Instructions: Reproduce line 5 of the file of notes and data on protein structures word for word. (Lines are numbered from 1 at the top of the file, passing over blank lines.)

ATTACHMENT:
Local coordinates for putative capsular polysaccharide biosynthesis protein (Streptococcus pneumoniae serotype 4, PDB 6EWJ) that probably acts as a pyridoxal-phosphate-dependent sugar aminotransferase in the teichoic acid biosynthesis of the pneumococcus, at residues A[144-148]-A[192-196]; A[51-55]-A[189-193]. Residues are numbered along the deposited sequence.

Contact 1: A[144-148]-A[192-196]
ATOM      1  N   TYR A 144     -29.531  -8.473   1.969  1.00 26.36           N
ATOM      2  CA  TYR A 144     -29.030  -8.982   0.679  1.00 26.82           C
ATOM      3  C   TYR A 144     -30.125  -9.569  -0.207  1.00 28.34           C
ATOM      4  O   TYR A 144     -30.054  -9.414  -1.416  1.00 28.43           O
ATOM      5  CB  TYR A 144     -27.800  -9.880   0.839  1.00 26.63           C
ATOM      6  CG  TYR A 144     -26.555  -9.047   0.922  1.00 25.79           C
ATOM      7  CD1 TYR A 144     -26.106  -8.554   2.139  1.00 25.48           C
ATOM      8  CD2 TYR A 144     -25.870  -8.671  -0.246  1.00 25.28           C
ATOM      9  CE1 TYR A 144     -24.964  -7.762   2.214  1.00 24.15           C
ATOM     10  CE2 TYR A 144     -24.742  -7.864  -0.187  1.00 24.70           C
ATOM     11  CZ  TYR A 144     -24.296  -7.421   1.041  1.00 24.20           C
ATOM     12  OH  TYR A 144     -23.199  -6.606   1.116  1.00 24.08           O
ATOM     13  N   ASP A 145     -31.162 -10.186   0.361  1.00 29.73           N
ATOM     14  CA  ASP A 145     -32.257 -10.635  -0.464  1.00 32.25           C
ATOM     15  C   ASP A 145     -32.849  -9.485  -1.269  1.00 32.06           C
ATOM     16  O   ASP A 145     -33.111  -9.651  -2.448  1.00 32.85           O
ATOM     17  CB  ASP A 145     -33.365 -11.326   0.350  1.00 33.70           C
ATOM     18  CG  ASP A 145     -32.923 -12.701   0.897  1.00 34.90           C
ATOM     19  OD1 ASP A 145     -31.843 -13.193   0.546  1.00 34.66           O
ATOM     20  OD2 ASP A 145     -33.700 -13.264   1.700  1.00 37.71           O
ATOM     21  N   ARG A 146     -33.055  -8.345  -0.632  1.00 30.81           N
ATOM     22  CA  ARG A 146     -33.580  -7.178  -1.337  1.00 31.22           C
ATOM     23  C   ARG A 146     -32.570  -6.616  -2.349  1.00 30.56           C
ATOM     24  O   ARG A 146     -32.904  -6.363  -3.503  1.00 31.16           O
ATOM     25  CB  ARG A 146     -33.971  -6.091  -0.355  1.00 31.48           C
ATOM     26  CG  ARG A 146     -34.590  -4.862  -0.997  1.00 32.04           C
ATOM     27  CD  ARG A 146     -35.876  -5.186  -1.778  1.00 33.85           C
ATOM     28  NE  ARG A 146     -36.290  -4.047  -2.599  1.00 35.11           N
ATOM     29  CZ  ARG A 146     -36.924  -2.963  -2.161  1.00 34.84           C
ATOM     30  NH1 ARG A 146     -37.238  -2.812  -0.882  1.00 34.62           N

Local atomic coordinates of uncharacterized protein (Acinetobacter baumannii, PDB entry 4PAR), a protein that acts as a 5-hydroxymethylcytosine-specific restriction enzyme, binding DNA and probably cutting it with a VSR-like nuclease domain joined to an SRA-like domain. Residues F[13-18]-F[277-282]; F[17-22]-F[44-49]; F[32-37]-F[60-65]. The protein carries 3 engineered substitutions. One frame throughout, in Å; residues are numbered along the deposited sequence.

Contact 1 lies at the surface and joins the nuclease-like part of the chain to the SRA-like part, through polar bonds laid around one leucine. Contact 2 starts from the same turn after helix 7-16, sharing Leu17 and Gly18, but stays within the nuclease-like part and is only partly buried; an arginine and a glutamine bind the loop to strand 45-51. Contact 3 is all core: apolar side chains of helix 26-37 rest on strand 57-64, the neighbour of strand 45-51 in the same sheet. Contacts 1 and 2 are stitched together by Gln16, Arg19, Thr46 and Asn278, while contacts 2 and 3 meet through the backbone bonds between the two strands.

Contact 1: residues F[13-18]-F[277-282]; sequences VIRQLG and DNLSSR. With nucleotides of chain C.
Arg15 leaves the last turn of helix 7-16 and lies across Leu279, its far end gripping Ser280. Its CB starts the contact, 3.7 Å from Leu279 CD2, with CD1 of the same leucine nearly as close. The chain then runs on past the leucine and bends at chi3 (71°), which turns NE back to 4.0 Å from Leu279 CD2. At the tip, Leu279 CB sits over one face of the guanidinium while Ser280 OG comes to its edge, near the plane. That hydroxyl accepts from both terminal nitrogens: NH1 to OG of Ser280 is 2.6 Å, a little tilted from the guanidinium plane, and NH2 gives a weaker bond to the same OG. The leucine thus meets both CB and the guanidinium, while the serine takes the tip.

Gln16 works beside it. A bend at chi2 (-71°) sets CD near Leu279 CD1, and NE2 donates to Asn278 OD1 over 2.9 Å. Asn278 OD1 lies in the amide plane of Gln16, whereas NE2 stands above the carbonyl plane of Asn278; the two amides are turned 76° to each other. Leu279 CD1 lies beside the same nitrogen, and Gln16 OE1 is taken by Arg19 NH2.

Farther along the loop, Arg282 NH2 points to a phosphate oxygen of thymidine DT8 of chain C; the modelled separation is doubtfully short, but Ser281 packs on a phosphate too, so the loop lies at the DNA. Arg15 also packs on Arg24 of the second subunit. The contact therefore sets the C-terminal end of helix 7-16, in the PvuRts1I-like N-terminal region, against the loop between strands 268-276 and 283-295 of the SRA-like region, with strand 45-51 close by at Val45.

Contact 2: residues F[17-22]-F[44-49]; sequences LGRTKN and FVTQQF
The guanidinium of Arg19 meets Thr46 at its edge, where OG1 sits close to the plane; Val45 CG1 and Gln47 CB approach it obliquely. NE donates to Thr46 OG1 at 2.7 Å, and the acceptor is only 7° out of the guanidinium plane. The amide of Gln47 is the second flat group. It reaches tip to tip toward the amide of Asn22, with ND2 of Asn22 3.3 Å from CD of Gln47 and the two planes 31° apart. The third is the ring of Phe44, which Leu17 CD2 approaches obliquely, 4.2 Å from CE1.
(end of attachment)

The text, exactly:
ATOM      3  C   TYR A 144     -30.125  -9.569  -0.207  1.00 28.34           C